In B2B selling situations of machine tools that we encounter in our daily routine, it is supposedly impactful requirements like quality, productivity, flexibility that are being offered through measurable entities of size tolerance, surface finish, cycle time, speeds/feeds etc. This brings in measures and expectations of the product, performance and the known tangibles. What about the not directly measurable outcomes that are inherent and always present? What is actually valuable and what gets valued?

Getting the customer to spell out value and understanding his perceived value is an extremely critical process that must be in place and continuously honed as an organizational asset. This is a key skill that is a must for both sides of the coin. Another issue of the perceived value is that we need to understand the total value and how the value constituents add up, for example, size tolerance and cycle time, payment terms and delivery, Capex and cost of ownership etc. How do value constituents add up? It could even be an algebraic sum. Customers have issues that prevent them from spelling this out; it could be that they themselves are not clear or are plain worried to share. The way to go around these two issues are different, but both involve learning the understanding of each other and building trust from both sides.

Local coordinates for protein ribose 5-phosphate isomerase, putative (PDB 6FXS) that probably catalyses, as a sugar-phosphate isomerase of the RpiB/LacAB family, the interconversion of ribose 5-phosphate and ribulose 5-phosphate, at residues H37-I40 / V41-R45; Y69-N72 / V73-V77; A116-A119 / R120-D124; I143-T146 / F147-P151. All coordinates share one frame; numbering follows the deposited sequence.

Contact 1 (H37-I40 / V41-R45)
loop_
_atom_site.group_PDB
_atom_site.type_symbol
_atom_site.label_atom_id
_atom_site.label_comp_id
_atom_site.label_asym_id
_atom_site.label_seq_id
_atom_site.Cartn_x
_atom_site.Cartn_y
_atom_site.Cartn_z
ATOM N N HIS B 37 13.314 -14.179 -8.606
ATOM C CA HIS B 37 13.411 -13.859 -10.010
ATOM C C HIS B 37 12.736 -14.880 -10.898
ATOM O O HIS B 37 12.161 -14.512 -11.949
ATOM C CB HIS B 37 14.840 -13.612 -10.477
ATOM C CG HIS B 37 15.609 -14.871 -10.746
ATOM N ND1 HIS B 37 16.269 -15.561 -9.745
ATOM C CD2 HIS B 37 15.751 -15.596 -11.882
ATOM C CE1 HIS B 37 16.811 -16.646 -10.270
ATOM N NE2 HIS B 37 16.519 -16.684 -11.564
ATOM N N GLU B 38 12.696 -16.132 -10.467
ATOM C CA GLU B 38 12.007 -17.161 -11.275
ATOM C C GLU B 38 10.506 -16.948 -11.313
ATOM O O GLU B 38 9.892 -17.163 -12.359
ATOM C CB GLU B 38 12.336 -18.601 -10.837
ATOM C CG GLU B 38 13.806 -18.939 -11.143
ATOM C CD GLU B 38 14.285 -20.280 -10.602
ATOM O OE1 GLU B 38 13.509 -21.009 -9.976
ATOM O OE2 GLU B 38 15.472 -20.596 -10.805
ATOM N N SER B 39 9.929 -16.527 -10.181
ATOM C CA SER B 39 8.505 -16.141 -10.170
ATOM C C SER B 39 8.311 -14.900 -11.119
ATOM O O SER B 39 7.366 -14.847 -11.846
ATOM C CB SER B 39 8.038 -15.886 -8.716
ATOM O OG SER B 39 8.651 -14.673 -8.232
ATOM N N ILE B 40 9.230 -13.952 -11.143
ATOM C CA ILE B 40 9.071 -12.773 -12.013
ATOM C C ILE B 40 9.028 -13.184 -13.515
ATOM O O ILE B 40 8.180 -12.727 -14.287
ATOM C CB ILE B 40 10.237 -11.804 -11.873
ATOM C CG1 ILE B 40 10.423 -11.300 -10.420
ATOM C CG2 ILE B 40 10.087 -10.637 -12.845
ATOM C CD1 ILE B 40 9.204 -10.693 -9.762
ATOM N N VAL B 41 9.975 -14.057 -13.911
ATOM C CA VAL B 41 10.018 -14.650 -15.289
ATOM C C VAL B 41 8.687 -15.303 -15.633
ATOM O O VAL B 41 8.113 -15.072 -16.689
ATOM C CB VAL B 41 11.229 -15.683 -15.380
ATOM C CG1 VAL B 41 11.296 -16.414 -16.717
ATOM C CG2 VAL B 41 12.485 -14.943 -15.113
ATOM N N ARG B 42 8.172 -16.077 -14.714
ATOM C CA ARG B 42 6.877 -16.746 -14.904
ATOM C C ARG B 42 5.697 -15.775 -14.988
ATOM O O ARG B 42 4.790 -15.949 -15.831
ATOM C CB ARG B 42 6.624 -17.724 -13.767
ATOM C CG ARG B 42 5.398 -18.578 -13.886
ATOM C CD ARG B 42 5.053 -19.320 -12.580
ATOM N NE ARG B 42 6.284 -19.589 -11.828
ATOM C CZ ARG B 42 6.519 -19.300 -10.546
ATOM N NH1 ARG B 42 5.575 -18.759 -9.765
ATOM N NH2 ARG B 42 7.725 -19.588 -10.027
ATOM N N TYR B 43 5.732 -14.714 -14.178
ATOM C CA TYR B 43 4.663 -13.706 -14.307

A robust question and answer session among the teams under the framework of ‘the ideal scenario’ is the most engaging methodology to achieve this. However, establishing the environment of mutual need and a purposeful connect is essential. Most impactful and breakthrough value creations have happened under these circumstances where the value systems of both customers and/or suppliers have been challenged. This is of course supported with data points, facts and references.

Successful salespeople are aware and instinctively know that they and their offering play a role and contribute to their customers’ success and growth. The understanding of the impact of their contributions on the customer significantly changes how customers perceive it and how salespeople should be perceiving it themselves. This understanding is greatly facilitated when the synergy between customer needs and the product/service solution offered is understood, well-crafted and genuine.

The views expressed by the author are personal and he can be contacted at

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